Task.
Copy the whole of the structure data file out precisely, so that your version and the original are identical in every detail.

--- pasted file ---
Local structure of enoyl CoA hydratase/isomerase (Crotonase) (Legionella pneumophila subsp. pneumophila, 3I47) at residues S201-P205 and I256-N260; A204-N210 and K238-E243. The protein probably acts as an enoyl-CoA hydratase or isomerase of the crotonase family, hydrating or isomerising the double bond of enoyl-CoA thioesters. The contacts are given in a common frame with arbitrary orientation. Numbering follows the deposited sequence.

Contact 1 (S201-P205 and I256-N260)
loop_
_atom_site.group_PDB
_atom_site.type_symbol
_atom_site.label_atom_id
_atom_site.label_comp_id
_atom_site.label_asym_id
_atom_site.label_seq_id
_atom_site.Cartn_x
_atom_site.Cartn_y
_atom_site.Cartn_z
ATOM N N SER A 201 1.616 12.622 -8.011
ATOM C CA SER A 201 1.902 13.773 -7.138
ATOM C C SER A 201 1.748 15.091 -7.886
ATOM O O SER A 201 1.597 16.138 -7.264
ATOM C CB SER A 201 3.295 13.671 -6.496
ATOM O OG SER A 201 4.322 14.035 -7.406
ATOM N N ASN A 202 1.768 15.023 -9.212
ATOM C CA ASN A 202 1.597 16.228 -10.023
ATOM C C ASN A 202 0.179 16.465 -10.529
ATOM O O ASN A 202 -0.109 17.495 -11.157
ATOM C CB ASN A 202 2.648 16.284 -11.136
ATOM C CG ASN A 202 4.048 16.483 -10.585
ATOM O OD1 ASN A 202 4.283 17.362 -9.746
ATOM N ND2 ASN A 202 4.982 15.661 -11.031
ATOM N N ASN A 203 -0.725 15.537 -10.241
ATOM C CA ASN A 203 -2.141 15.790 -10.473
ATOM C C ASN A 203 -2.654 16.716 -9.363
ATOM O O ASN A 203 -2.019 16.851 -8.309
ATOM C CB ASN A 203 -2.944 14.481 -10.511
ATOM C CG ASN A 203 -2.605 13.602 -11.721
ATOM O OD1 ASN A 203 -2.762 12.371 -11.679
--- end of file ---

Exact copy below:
Local structure of enoyl CoA hydratase/isomerase (Crotonase) (Legionella pneumophila subsp. pneumophila, 3I47) at residues S201-P205 and I256-N260; A204-N210 and K238-E243. The protein probably acts as an enoyl-CoA hydratase or isomerase of the crotonase family, hydrating or isomerising the double bond of enoyl-CoA thioesters. The contacts are given in a common frame with arbitrary orientation. Numbering follows the deposited sequence.

Contact 1 (S201-P205 and I256-N260)
loop_
_atom_site.group_PDB
_atom_site.type_symbol
_atom_site.label_atom_id
_atom_site.label_comp_id
_atom_site.label_asym_id
_atom_site.label_seq_id
_atom_site.Cartn_x
_atom_site.Cartn_y
_atom_site.Cartn_z
ATOM N N SER A 201 1.616 12.622 -8.011
ATOM C CA SER A 201 1.902 13.773 -7.138
ATOM C C SER A 201 1.748 15.091 -7.886
ATOM O O SER A 201 1.597 16.138 -7.264
ATOM C CB SER A 201 3.295 13.671 -6.496
ATOM O OG SER A 201 4.322 14.035 -7.406
ATOM N N ASN A 202 1.768 15.023 -9.212
ATOM C CA ASN A 202 1.597 16.228 -10.023
ATOM C C ASN A 202 0.179 16.465 -10.529
ATOM O O ASN A 202 -0.109 17.495 -11.157
ATOM C CB ASN A 202 2.648 16.284 -11.136
ATOM C CG ASN A 202 4.048 16.483 -10.585
ATOM O OD1 ASN A 202 4.283 17.362 -9.746
ATOM N ND2 ASN A 202 4.982 15.661 -11.031
ATOM N N ASN A 203 -0.725 15.537 -10.241
ATOM C CA ASN A 203 -2.141 15.790 -10.473
ATOM C C ASN A 203 -2.654 16.716 -9.363
ATOM O O ASN A 203 -2.019 16.851 -8.309
ATOM C CB ASN A 203 -2.944 14.481 -10.511
ATOM C CG ASN A 203 -2.605 13.602 -11.721
ATOM O OD1 ASN A 203 -2.762 12.371 -11.679